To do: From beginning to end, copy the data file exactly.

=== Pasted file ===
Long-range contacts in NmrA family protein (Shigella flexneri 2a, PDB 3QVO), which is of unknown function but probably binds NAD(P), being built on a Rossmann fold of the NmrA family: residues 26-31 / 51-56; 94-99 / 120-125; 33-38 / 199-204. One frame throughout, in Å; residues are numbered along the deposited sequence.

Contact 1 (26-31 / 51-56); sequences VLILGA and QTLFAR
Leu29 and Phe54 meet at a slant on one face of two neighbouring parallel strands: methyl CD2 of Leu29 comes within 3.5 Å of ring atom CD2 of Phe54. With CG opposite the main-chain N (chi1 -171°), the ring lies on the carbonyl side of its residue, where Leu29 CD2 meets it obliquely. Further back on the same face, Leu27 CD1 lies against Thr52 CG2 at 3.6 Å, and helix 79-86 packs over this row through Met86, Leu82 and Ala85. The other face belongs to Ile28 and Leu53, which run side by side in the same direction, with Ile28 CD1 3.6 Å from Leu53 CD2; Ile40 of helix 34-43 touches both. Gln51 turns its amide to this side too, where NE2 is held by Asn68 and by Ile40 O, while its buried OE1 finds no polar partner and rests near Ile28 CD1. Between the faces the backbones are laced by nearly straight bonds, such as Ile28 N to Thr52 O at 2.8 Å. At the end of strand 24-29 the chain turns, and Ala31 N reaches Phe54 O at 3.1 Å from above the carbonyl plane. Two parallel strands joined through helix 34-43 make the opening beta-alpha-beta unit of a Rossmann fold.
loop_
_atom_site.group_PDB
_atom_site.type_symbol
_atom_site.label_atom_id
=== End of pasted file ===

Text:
Long-range contacts in NmrA family protein (Shigella flexneri 2a, PDB 3QVO), which is of unknown function but probably binds NAD(P), being built on a Rossmann fold of the NmrA family: residues 26-31 / 51-56; 94-99 / 120-125; 33-38 / 199-204. One frame throughout, in Å; residues are numbered along the deposited sequence.

Contact 1 (26-31 / 51-56); sequences VLILGA and QTLFAR
Leu29 and Phe54 meet at a slant on one face of two neighbouring parallel strands: methyl CD2 of Leu29 comes within 3.5 Å of ring atom CD2 of Phe54. With CG opposite the main-chain N (chi1 -171°), the ring lies on the carbonyl side of its residue, where Leu29 CD2 meets it obliquely. Further back on the same face, Leu27 CD1 lies against Thr52 CG2 at 3.6 Å, and helix 79-86 packs over this row through Met86, Leu82 and Ala85. The other face belongs to Ile28 and Leu53, which run side by side in the same direction, with Ile28 CD1 3.6 Å from Leu53 CD2; Ile40 of helix 34-43 touches both. Gln51 turns its amide to this side too, where NE2 is held by Asn68 and by Ile40 O, while its buried OE1 finds no polar partner and rests near Ile28 CD1. Between the faces the backbones are laced by nearly straight bonds, such as Ile28 N to Thr52 O at 2.8 Å. At the end of strand 24-29 the chain turns, and Ala31 N reaches Phe54 O at 3.1 Å from above the carbonyl plane. Two parallel strands joined through helix 34-43 make the opening beta-alpha-beta unit of a Rossmann fold.
loop_
_atom_site.group_PDB
_atom_site.type_symbol
_atom_site.label_atom_id